The bottom half of the draw is pretty sparse, so look for defending champion Radek Stepanek to make it through to the semi-finals at least with relative ease.

An interesting opening match-up has 5th seeded Sam Querrey against unseeded James Blake. Blake is accustomed to being the number two ranked American behind Roddick, but we’re seeing a younger group like Querrey and John Isner start to challenge. I really feel like 2010 is the year where Blake either has to make some tactical adjustments or kiss the top-fifty goodbye for good.

Aircel Chennai Open:

The draw in Chennai is quite wide-open so look for some unfamiliar names to potentially have a small breakthrough here. Sweden’s Robin Soderling is the number one seed here and deservingly-so after his accomplishments in 2009. Soderling already has an exhibition win over Roger Federer this year, so he should perform well. A potential semi-final opponent is Stan Wawrinka who should be able to gather a few wins in Chennai.

In the bottom of the draw don’t be surprised if either wildcard Carlos Moya or Somdev Devvarman makes a splash. Moya has won this tournament twice before and will be looking for a fond farewell as 2010 is likely his last on tour. Devvarman is a former NCAA standout and has performed well since joining the pro ranks a year and a half ago. He will certainly have plenty of support from the local crowd.
Second seeded Marin Cilic should also not be forgotten. The big-serving Croat should be able to maneuver into the finals.

Qatar Exxon Mobil Open:

So exactly where are all the big fish to start the 2010 season? Look no further than Doha, Qatar where the $1 million-plus prize purse has attracted Roger Federer, Rafael Nadal and Nikolay Davydenko. Imagine potential appearance fees on top of that and you can see why this tournament has nabbed the world’s number one and two players. There is a big drop-off in talent after these three players however, and perhaps this is due to the distance between Qatar and Australia. It’s a bit out of the way for players without a legitimate shot of advancing.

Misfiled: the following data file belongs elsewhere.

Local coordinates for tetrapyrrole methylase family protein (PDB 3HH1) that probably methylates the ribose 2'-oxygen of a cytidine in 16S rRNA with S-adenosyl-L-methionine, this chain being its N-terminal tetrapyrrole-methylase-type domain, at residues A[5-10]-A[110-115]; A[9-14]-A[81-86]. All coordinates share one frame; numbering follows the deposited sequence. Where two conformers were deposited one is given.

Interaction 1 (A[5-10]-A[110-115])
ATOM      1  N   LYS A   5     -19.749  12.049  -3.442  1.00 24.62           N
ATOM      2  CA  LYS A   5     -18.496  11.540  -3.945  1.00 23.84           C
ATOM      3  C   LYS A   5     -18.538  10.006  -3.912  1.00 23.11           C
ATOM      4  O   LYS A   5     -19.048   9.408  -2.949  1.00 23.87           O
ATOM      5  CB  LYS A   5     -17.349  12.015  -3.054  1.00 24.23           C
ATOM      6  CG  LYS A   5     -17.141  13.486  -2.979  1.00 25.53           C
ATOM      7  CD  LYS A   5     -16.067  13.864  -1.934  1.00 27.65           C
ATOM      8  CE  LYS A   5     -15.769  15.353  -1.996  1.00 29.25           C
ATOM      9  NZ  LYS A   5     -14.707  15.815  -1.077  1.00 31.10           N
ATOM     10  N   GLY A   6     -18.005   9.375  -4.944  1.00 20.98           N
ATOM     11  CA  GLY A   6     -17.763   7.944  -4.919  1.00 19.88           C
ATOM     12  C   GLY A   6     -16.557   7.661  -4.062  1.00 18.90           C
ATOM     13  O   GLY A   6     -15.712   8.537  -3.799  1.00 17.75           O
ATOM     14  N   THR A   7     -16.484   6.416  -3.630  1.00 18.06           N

Roger has a good draw in the top-half and will likely face Davydenko in the semi’s. After breaking the all-time Grand Slam record in 2009 and having his focus divided between being a family man and a professional tennis player, Roger is going to be tested more than ever in 2010. While Nadal and Murray have had Fed’s number over the years, there may be new players that emerge as regular threats to his game. Davydenko defeated him for the first time at the season-ending championships in November, and Soderling did the same a day ago in Abu Dhabi.
In the bottom-half of the draw, look for Nadal to find his way easily to the finals, where he would face Mikhail Youzhny if the draw holds true to form. You never know what you’re getting with Youzhny however, so don’t be surprised if someone else surprises.